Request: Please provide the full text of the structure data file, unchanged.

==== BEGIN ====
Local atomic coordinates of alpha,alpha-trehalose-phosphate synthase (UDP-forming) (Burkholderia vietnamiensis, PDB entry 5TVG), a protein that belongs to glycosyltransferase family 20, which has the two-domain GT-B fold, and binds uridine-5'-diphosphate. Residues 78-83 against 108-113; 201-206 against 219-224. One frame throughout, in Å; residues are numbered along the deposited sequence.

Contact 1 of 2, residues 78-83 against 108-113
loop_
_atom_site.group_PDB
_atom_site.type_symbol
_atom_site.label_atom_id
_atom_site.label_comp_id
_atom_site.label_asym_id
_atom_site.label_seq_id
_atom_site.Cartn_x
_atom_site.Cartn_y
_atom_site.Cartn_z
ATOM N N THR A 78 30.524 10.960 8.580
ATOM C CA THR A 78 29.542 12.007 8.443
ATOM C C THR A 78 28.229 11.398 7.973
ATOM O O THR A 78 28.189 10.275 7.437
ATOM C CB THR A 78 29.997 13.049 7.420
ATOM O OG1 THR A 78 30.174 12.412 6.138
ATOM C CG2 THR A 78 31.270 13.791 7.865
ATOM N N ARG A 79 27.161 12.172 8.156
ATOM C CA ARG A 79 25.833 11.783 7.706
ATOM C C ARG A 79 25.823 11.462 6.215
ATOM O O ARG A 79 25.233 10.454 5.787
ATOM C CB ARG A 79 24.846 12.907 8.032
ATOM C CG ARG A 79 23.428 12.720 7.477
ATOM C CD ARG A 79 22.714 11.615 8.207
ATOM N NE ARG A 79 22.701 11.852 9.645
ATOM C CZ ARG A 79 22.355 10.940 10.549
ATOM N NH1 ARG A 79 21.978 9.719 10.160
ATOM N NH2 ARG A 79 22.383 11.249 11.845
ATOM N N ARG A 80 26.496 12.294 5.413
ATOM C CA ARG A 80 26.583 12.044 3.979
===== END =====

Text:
Local atomic coordinates of alpha,alpha-trehalose-phosphate synthase (UDP-forming) (Burkholderia vietnamiensis, PDB entry 5TVG), a protein that belongs to glycosyltransferase family 20, which has the two-domain GT-B fold, and binds uridine-5'-diphosphate. Residues 78-83 against 108-113; 201-206 against 219-224. One frame throughout, in Å; residues are numbered along the deposited sequence.

Contact 1 of 2, residues 78-83 against 108-113
loop_
_atom_site.group_PDB
_atom_site.type_symbol
_atom_site.label_atom_id
_atom_site.label_comp_id
_atom_site.label_asym_id
_atom_site.label_seq_id
_atom_site.Cartn_x
_atom_site.Cartn_y
_atom_site.Cartn_z
ATOM N N THR A 78 30.524 10.960 8.580
ATOM C CA THR A 78 29.542 12.007 8.443
ATOM C C THR A 78 28.229 11.398 7.973
ATOM O O THR A 78 28.189 10.275 7.437
ATOM C CB THR A 78 29.997 13.049 7.420
ATOM O OG1 THR A 78 30.174 12.412 6.138
ATOM C CG2 THR A 78 31.270 13.791 7.865
ATOM N N ARG A 79 27.161 12.172 8.156
ATOM C CA ARG A 79 25.833 11.783 7.706
ATOM C C ARG A 79 25.823 11.462 6.215
ATOM O O ARG A 79 25.233 10.454 5.787
ATOM C CB ARG A 79 24.846 12.907 8.032
ATOM C CG ARG A 79 23.428 12.720 7.477
ATOM C CD ARG A 79 22.714 11.615 8.207
ATOM N NE ARG A 79 22.701 11.852 9.645
ATOM C CZ ARG A 79 22.355 10.940 10.549
ATOM N NH1 ARG A 79 21.978 9.719 10.160
ATOM N NH2 ARG A 79 22.383 11.249 11.845
ATOM N N ARG A 80 26.496 12.294 5.413
ATOM C CA ARG A 80 26.583 12.044 3.979